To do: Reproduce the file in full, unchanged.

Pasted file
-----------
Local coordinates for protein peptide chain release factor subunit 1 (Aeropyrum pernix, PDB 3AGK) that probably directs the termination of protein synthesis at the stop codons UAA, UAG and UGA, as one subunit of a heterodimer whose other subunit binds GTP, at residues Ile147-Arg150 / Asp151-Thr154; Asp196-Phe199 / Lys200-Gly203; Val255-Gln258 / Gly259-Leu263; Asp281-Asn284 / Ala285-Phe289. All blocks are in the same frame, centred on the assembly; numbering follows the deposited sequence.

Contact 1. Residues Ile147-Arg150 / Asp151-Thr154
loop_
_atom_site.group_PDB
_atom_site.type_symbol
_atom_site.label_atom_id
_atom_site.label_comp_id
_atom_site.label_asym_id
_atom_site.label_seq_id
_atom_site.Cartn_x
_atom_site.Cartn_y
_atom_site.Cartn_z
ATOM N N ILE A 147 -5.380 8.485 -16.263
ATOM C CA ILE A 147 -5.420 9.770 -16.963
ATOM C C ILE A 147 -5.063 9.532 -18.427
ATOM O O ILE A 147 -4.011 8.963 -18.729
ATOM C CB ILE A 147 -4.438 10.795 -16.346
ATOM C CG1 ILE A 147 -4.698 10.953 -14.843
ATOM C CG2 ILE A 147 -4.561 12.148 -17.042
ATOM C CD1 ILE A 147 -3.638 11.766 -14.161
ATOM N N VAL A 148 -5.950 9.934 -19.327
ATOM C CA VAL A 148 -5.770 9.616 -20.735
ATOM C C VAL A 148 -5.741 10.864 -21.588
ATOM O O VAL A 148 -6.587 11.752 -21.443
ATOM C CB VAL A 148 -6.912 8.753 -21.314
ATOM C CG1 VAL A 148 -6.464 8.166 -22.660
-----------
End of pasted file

Local coordinates for protein peptide chain release factor subunit 1 (Aeropyrum pernix, PDB 3AGK) that probably directs the termination of protein synthesis at the stop codons UAA, UAG and UGA, as one subunit of a heterodimer whose other subunit binds GTP, at residues Ile147-Arg150 / Asp151-Thr154; Asp196-Phe199 / Lys200-Gly203; Val255-Gln258 / Gly259-Leu263; Asp281-Asn284 / Ala285-Phe289. All blocks are in the same frame, centred on the assembly; numbering follows the deposited sequence.

Contact 1. Residues Ile147-Arg150 / Asp151-Thr154
loop_
_atom_site.group_PDB
_atom_site.type_symbol
_atom_site.label_atom_id
_atom_site.label_comp_id
_atom_site.label_asym_id
_atom_site.label_seq_id
_atom_site.Cartn_x
_atom_site.Cartn_y
_atom_site.Cartn_z
ATOM N N ILE A 147 -5.380 8.485 -16.263
ATOM C CA ILE A 147 -5.420 9.770 -16.963
ATOM C C ILE A 147 -5.063 9.532 -18.427
ATOM O O ILE A 147 -4.011 8.963 -18.729
ATOM C CB ILE A 147 -4.438 10.795 -16.346
ATOM C CG1 ILE A 147 -4.698 10.953 -14.843
ATOM C CG2 ILE A 147 -4.561 12.148 -17.042
ATOM C CD1 ILE A 147 -3.638 11.766 -14.161
ATOM N N VAL A 148 -5.950 9.934 -19.327
ATOM C CA VAL A 148 -5.770 9.616 -20.735
ATOM C C VAL A 148 -5.741 10.864 -21.588
ATOM O O VAL A 148 -6.587 11.752 -21.443
ATOM C CB VAL A 148 -6.912 8.753 -21.314
ATOM C CG1 VAL A 148 -6.464 8.166 -22.660